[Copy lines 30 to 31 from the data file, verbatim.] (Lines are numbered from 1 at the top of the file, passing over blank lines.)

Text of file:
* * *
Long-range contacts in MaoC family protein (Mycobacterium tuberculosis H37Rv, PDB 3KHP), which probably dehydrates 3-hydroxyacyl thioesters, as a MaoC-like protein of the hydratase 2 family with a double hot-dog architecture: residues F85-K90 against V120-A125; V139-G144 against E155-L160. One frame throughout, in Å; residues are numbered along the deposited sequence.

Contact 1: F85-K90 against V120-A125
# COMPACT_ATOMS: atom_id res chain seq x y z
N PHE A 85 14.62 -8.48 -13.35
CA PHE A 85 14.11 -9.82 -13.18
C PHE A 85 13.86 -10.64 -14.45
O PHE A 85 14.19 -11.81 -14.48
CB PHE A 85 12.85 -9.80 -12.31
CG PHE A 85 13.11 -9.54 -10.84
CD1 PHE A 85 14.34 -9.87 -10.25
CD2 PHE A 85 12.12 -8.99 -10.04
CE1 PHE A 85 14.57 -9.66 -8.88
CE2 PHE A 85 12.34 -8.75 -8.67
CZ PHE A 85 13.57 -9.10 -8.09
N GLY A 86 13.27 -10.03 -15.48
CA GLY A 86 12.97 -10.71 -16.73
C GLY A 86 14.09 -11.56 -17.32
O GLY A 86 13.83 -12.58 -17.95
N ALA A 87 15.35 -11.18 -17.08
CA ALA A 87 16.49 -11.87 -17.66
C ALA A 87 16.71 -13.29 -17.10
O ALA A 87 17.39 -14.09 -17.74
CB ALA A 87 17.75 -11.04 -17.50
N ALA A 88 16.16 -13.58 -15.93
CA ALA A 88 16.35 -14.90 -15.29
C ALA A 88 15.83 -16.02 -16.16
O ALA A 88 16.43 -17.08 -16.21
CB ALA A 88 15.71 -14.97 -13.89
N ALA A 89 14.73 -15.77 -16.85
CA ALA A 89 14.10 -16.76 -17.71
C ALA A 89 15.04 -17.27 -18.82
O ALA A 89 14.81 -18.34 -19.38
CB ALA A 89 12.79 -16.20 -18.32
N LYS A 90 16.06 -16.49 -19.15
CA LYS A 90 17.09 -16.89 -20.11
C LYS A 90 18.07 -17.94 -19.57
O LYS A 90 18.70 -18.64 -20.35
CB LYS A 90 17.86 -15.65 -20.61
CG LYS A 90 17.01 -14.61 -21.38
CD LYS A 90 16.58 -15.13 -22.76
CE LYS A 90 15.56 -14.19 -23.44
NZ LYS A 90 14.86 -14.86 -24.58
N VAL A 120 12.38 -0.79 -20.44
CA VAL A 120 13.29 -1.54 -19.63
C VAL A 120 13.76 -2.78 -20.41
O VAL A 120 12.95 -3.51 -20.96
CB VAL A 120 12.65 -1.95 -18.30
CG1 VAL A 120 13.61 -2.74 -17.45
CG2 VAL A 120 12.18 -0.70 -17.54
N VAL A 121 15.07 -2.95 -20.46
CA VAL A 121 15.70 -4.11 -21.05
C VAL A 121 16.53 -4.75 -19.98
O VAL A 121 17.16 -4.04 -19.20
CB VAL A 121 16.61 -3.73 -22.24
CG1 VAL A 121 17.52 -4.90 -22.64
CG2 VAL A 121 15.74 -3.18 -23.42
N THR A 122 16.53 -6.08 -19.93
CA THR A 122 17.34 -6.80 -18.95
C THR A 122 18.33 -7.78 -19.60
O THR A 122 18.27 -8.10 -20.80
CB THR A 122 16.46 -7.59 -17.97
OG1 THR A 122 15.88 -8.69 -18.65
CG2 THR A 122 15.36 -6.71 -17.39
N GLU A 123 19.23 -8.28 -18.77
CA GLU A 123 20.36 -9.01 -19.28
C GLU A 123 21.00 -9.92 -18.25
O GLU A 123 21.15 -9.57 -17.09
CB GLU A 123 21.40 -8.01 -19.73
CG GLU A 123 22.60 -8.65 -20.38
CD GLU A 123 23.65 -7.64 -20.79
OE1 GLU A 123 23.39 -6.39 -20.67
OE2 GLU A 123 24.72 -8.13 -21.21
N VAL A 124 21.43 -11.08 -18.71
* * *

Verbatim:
CA ALA A 89 14.10 -16.76 -17.71
C ALA A 89 15.04 -17.27 -18.82